$\|\cdot\|$ is the induced norm for $n\times n$ matrices in $\mathbb{C}$, with respect to some vector norm ($\mathbb{C}^n\to\mathbb{R}$). $A$ and $B$ are $n\times n$ matrices where $A$ is non-singular (invertible) and $B$ is singular. $\kappa(A)$ is the condition number of a non-singular matrix defined by $\kappa(A)=||A||\cdot||A^{-1}||$

Prove: $\dfrac{1}{\kappa(A)}\leq\dfrac{||A-B||}{||A||}$

Work so far:

I know that $1=\|I\|=\|AA^{-1}\|\leq\|A\|\cdot\|A^{-1}\|$ from the sub-multiplicative property of norms so that $\frac{1}{\kappa(A)}\leq1$

We know that $\|A\|>0, \|B\|\geq0$

$\|B\|=0$ iff $B$ is the zero matrix in which case the property holds. Assuming B is not the zero matrix, then $\|B\|>0$. So I just need to show $\|A\|\leq\|A-B\|$ for a singular B.


This is where I get stuck. I think I'm missing some property of induced norms or I've made an incorrect assumption somewhere.

  • $\begingroup$ The bound $\kappa(A)\geq 1$ is too crude, and in general you don't have $\|A\|\leq\|A-B\|$ (e.g. consider $A=I$ and $B=\operatorname{diag}(-1,0)$) $\endgroup$ – user10354138 Oct 14 '18 at 20:25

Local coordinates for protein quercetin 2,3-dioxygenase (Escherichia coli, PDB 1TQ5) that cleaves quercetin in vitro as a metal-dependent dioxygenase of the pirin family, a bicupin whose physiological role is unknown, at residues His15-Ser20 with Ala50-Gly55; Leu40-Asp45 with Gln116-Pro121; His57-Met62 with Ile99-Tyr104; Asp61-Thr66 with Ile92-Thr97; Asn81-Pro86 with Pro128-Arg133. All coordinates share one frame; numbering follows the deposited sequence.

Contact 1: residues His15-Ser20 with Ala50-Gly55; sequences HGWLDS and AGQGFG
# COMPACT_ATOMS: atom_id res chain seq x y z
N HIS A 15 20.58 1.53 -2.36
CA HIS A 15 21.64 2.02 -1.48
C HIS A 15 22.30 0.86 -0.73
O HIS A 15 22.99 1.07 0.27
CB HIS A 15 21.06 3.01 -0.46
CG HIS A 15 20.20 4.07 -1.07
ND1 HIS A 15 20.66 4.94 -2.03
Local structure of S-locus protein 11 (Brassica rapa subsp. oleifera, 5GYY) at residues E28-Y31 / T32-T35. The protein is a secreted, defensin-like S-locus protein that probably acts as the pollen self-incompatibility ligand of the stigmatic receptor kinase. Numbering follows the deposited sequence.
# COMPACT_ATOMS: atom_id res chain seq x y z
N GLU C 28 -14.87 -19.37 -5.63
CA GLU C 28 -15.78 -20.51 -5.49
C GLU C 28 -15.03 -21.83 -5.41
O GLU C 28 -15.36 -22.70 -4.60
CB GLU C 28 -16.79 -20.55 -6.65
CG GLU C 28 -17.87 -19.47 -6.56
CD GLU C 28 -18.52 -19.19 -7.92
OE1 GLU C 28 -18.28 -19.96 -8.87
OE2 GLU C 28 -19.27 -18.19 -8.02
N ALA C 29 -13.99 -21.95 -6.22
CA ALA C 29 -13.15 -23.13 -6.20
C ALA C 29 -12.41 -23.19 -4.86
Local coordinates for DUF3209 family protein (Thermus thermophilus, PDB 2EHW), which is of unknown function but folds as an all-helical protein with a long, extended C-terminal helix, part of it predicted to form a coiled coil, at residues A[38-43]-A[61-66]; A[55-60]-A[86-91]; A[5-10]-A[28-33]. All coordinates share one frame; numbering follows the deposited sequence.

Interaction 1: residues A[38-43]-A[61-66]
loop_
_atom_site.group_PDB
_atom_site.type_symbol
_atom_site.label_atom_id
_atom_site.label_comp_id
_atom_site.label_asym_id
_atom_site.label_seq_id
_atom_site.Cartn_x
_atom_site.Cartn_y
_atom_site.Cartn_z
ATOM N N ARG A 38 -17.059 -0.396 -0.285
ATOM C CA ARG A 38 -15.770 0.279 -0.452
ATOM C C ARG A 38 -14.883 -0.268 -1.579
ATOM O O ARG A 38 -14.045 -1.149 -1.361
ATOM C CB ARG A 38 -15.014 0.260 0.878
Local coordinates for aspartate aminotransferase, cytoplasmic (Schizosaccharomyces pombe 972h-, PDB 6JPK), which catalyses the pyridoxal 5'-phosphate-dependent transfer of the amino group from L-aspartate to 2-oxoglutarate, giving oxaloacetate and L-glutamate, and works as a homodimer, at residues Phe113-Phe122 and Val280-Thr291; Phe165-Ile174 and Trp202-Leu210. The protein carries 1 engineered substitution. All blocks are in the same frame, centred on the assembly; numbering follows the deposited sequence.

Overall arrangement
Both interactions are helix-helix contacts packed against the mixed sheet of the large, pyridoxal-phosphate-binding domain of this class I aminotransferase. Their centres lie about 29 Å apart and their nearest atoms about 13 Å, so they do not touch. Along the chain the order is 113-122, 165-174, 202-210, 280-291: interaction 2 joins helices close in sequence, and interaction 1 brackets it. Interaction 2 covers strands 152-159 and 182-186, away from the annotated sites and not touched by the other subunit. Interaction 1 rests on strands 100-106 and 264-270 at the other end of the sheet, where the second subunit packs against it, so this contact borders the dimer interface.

Your bound $\kappa(A)\geq 1$ is too crude. Instead, appeal directly to the definition of $\kappa(A)$ to get $$\dfrac{1}{\kappa(A)}\leq\dfrac{\|A-B\|}{\|A\|} \iff \|A-B\|\cdot\|A^{-1}\|\geq 1. $$ Now look at the effect of $(A-B)A^{-1}$ (or $A^{-1}(A-B)$) on a suitable vector to conclude $\|A-B\|\cdot\|A^{-1}\|\geq 1$.

  • $\begingroup$ Ok, I'm not sure if this is correct, but I think I'm getting closer. So using the definition of an induced norm the sup||Ax-Bx|| occurs when Bx=0, which must be true since B is singular and has a 0 eigenvalue. So sup||Ax-Bx||=sup||Ax||=||A||. Thus ||A-B|||A^-1||=||A||||A^-1||>=||AA^-1||=1 and since A is invertable we can say that last part. I'm still not sure I understand why that last part is a crude bound. Sorry I was still writing when I pressed enter. $\endgroup$ – S.Dragon Oct 14 '18 at 22:05
  • $\begingroup$ No, $\sup\{\|Ax-Bx\|:\|x\|=1\}$ need not occur when $Bx=0$. $\endgroup$ – user10354138 Oct 14 '18 at 23:00
  • $\begingroup$ How about if I separate it using the reverse triangle inequality? Edit: Never mind, I'm using a single vector at a time so I guess that still isn't necessarily true. $\endgroup$ – S.Dragon Oct 15 '18 at 0:53

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